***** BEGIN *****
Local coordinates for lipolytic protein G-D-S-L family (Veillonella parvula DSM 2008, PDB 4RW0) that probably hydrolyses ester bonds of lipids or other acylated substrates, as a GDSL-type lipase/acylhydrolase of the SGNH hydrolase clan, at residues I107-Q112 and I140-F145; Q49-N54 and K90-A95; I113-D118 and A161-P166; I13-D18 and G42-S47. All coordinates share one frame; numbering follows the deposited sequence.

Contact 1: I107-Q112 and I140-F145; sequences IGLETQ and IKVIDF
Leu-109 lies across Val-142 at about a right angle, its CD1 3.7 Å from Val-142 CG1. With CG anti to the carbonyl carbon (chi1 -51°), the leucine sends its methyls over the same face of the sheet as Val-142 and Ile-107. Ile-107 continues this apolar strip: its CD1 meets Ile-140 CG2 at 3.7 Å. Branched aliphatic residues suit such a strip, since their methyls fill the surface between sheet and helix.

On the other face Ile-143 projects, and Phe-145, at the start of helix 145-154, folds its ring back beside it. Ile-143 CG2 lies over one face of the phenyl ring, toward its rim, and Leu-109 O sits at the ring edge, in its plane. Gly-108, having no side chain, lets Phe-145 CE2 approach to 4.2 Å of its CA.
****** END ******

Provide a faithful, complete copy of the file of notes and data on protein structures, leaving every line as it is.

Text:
Local coordinates for lipolytic protein G-D-S-L family (Veillonella parvula DSM 2008, PDB 4RW0) that probably hydrolyses ester bonds of lipids or other acylated substrates, as a GDSL-type lipase/acylhydrolase of the SGNH hydrolase clan, at residues I107-Q112 and I140-F145; Q49-N54 and K90-A95; I113-D118 and A161-P166; I13-D18 and G42-S47. All coordinates share one frame; numbering follows the deposited sequence.

Contact 1: I107-Q112 and I140-F145; sequences IGLETQ and IKVIDF
Leu-109 lies across Val-142 at about a right angle, its CD1 3.7 Å from Val-142 CG1. With CG anti to the carbonyl carbon (chi1 -51°), the leucine sends its methyls over the same face of the sheet as Val-142 and Ile-107. Ile-107 continues this apolar strip: its CD1 meets Ile-140 CG2 at 3.7 Å. Branched aliphatic residues suit such a strip, since their methyls fill the surface between sheet and helix.

On the other face Ile-143 projects, and Phe-145, at the start of helix 145-154, folds its ring back beside it. Ile-143 CG2 lies over one face of the phenyl ring, toward its rim, and Leu-109 O sits at the ring edge, in its plane. Gly-108, having no side chain, lets Phe-145 CE2 approach to 4.2 Å of its CA.